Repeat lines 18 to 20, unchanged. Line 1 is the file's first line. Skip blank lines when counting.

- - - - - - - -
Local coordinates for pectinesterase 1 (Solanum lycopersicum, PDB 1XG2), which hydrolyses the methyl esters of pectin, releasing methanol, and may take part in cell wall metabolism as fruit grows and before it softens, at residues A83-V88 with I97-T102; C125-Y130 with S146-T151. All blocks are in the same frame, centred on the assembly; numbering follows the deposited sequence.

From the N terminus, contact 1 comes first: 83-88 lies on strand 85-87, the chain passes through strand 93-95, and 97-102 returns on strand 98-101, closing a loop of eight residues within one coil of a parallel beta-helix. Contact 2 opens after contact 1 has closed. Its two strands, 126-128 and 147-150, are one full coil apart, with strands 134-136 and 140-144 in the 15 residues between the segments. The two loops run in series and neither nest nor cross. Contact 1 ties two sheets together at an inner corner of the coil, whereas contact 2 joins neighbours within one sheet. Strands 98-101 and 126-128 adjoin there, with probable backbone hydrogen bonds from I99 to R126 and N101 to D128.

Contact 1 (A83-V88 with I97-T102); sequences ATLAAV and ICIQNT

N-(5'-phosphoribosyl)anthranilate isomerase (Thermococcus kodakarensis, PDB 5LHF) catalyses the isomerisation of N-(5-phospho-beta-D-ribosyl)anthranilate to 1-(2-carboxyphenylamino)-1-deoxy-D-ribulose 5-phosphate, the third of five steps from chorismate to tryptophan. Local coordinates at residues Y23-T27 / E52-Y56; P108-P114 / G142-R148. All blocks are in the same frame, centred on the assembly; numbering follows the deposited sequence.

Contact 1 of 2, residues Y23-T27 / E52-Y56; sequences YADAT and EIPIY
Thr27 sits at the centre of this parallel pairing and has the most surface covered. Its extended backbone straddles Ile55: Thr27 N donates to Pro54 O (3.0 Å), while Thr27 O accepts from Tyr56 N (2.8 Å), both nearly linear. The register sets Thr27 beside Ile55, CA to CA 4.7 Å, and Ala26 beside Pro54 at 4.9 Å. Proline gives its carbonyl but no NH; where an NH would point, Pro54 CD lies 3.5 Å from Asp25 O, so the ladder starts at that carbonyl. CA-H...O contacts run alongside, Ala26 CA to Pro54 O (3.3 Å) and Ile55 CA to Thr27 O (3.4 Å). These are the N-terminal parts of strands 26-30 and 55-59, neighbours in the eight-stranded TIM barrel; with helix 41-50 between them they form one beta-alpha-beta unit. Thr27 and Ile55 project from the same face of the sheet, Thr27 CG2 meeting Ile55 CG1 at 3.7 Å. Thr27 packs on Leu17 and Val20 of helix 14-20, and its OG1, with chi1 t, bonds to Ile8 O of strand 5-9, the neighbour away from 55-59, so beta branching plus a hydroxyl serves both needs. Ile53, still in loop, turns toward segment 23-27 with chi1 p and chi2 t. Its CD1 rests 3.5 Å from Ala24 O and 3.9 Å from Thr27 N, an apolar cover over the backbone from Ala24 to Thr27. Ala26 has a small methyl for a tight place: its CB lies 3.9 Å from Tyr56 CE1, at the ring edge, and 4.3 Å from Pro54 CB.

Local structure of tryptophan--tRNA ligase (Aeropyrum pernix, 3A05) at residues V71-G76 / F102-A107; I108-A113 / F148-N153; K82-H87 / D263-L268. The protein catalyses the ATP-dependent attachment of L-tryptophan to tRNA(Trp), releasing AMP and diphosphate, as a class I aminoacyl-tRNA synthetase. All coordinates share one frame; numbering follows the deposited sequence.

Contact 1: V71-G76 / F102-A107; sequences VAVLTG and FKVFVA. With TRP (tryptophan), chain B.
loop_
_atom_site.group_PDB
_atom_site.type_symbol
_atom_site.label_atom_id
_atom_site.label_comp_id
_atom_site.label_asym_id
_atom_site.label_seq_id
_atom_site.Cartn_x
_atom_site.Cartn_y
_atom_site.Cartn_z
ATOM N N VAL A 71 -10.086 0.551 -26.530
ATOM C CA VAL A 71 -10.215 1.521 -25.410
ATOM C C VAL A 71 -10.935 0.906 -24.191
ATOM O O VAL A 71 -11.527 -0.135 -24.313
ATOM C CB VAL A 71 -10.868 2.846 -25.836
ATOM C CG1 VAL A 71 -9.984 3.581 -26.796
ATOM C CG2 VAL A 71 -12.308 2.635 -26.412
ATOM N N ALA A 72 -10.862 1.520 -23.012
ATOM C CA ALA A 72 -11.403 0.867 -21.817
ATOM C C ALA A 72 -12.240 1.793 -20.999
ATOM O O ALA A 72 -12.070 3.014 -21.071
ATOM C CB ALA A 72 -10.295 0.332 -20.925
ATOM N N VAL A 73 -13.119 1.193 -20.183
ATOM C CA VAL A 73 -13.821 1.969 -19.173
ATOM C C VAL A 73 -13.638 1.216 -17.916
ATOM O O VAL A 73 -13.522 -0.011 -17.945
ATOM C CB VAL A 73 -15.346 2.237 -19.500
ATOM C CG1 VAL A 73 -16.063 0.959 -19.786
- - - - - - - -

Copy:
_atom_site.Cartn_z
ATOM N N VAL A 71 -10.086 0.551 -26.530
ATOM C CA VAL A 71 -10.215 1.521 -25.410